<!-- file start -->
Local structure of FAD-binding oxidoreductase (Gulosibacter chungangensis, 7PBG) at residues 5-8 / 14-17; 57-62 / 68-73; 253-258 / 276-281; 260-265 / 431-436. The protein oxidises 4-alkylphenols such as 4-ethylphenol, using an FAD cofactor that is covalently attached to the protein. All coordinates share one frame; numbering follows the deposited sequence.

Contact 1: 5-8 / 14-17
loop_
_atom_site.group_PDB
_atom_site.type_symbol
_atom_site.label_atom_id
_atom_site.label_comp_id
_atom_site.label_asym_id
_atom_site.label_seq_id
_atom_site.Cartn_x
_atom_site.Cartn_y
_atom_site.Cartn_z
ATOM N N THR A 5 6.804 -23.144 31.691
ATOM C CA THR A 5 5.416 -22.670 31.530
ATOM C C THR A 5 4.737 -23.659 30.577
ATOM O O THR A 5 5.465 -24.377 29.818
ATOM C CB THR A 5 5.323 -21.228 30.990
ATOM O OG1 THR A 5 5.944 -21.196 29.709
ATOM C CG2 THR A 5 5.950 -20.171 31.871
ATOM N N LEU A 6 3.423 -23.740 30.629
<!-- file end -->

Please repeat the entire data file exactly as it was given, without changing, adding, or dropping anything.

Local structure of FAD-binding oxidoreductase (Gulosibacter chungangensis, 7PBG) at residues 5-8 / 14-17; 57-62 / 68-73; 253-258 / 276-281; 260-265 / 431-436. The protein oxidises 4-alkylphenols such as 4-ethylphenol, using an FAD cofactor that is covalently attached to the protein. All coordinates share one frame; numbering follows the deposited sequence.

Contact 1: 5-8 / 14-17
loop_
_atom_site.group_PDB
_atom_site.type_symbol
_atom_site.label_atom_id
_atom_site.label_comp_id
_atom_site.label_asym_id
_atom_site.label_seq_id
_atom_site.Cartn_x
_atom_site.Cartn_y
_atom_site.Cartn_z
ATOM N N THR A 5 6.804 -23.144 31.691
ATOM C CA THR A 5 5.416 -22.670 31.530
ATOM C C THR A 5 4.737 -23.659 30.577
ATOM O O THR A 5 5.465 -24.377 29.818
ATOM C CB THR A 5 5.323 -21.228 30.990
ATOM O OG1 THR A 5 5.944 -21.196 29.709
ATOM C CG2 THR A 5 5.950 -20.171 31.871
ATOM N N LEU A 6 3.423 -23.740 30.629